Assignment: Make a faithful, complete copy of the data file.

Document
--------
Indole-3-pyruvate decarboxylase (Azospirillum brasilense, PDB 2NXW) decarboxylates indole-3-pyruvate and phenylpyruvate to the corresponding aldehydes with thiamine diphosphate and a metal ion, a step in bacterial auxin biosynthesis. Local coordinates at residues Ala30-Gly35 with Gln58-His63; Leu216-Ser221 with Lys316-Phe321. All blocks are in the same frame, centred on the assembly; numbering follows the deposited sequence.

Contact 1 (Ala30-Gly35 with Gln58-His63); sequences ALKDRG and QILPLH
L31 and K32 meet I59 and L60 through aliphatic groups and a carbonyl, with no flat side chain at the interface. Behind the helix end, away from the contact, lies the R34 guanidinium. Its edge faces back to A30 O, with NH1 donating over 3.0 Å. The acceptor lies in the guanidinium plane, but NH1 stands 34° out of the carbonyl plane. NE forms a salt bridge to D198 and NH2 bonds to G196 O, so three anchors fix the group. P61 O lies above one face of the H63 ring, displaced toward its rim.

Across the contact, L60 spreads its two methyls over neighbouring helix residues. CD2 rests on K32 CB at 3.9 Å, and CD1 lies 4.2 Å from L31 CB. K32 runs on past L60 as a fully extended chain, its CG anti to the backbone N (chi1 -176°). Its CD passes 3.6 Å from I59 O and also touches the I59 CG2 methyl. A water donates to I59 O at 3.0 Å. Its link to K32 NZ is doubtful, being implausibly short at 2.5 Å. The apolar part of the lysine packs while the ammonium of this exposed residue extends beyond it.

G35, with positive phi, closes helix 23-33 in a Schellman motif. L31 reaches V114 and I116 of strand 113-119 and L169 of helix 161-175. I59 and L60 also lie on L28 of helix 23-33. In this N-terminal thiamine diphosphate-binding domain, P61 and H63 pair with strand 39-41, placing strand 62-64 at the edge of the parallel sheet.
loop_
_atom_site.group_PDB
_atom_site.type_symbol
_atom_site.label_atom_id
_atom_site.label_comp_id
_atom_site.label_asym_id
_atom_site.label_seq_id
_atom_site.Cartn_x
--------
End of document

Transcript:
Indole-3-pyruvate decarboxylase (Azospirillum brasilense, PDB 2NXW) decarboxylates indole-3-pyruvate and phenylpyruvate to the corresponding aldehydes with thiamine diphosphate and a metal ion, a step in bacterial auxin biosynthesis. Local coordinates at residues Ala30-Gly35 with Gln58-His63; Leu216-Ser221 with Lys316-Phe321. All blocks are in the same frame, centred on the assembly; numbering follows the deposited sequence.

Contact 1 (Ala30-Gly35 with Gln58-His63); sequences ALKDRG and QILPLH
L31 and K32 meet I59 and L60 through aliphatic groups and a carbonyl, with no flat side chain at the interface. Behind the helix end, away from the contact, lies the R34 guanidinium. Its edge faces back to A30 O, with NH1 donating over 3.0 Å. The acceptor lies in the guanidinium plane, but NH1 stands 34° out of the carbonyl plane. NE forms a salt bridge to D198 and NH2 bonds to G196 O, so three anchors fix the group. P61 O lies above one face of the H63 ring, displaced toward its rim.

Across the contact, L60 spreads its two methyls over neighbouring helix residues. CD2 rests on K32 CB at 3.9 Å, and CD1 lies 4.2 Å from L31 CB. K32 runs on past L60 as a fully extended chain, its CG anti to the backbone N (chi1 -176°). Its CD passes 3.6 Å from I59 O and also touches the I59 CG2 methyl. A water donates to I59 O at 3.0 Å. Its link to K32 NZ is doubtful, being implausibly short at 2.5 Å. The apolar part of the lysine packs while the ammonium of this exposed residue extends beyond it.

G35, with positive phi, closes helix 23-33 in a Schellman motif. L31 reaches V114 and I116 of strand 113-119 and L169 of helix 161-175. I59 and L60 also lie on L28 of helix 23-33. In this N-terminal thiamine diphosphate-binding domain, P61 and H63 pair with strand 39-41, placing strand 62-64 at the edge of the parallel sheet.
loop_
_atom_site.group_PDB
_atom_site.type_symbol
_atom_site.label_atom_id
_atom_site.label_comp_id
_atom_site.label_asym_id
_atom_site.label_seq_id
_atom_site.Cartn_x